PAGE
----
To Connect Through Disconnecting: Emily From Minerva Schools On Enjoying Life Without WiFi
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We’re living in such a fast-paced, moment-centered world that the idea of going without WiFi for long periods of time sounds horrible. How else will we stay updated with the lives of people who matter to us – and even the lives of those who don’t, let’s be honest – if we aren’t plugged in 24/7? How do we chime into the conversations everyone is having about current events, memes, and the Netflix movie that just dropped?
There is a lot of noise online and we have embraced it to the point of being uncomfortable with silence. In this piece, Emily Garlock of Minerva Schools at KGI expresses her thoughts on our WiFi dependency and s some tips on how we can reduce it. Read on to learn more about how to connect through disconnecting.
Wifi is our survival code. We need it to look up information for pre-class work, to take classes, to compile our research for assignments. It gives us maps to navigate our new cities, tells us the best food stop nearby, gives us the social connection we desire more than anything – Facebook Messenger, WhatsApp, Snapchat, and Instagram DMs.
What if we didn’t need wifi anymore? How would our lives look? I almost can’t fathom it – desperately searching for a cafe with reliable wifi and asking baristas for passwords has become routine, even second nature.
Dichotomies around the subject float through conversations, articles, even scientific research. In a tech-driven world, we have become convinced that technology is either the future and the source of everything, or that it removes us from humanity. Both can be true, which doesn’t make the situation any less convoluted.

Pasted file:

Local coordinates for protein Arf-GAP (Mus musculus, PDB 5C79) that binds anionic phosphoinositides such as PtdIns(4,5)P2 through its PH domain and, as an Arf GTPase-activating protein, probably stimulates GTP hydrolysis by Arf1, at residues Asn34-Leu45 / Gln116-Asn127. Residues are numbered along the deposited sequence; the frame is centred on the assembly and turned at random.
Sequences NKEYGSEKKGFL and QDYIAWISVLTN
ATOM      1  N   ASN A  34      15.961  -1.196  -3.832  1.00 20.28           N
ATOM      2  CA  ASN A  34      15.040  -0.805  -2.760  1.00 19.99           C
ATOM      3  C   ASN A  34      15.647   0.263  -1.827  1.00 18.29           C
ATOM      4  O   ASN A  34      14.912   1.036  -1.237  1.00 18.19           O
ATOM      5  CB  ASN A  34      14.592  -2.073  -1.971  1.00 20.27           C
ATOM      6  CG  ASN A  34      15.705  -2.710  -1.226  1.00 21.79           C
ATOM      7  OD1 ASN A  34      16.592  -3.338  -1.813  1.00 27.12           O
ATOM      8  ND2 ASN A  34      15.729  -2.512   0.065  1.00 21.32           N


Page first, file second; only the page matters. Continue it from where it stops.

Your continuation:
Still, I’d like to imagine what it would be like to have less dependency on the tips of my fingers. What would we do if we weren’t distracting ourselves from ruminating thoughts with Netflix, or swiping on Bumble, or scrolling through Instagram, or watching “What I Eat in a Day” videos? Would we find the inspiration to read again, like a child who hides books under the bedsheets? Would we spend the money from data packages on jigsaw puzzles or going to an actual movie theater? Would we finally take that dance class or return to a once lived passion?
The only way to know for sure is by changing what we do now; otherwise, it will all stay the same. But change is scary. That may be a time-old saying, and as Minervans who move every four months, it should be less so, yet I am paralyzed. To make a considerable change is to embrace uncertainty. It is to take action to unstick yourself. I have found I am very good at being stuck. I find it simultaneously comfortable and uncomfortable, but most of all, familiar. Maybe because I grew up in Alaska, isolated from the world such that I constantly felt stuck. Maybe because I have a pattern of holding on instead of letting go – to relationships, to habits, to thoughts.
How do I escape? How do WE escape?
How do I escape? How do WE escape? There’s no clear, one-fits-all answer. So, I decided to make simple changes that would help me unplug a bit more; actions through which I could connect to the humanity around me – or at least to myself. Here are a few ideas that helped me the past couple of months.
1. When you want to watch food videos, just go make some food. Seriously, you’re probably either physically or mentally hungry, and cooking something will be much more satisfactory. Go all out, be elaborate, even film yourself for a good laugh. Get your friends involved too.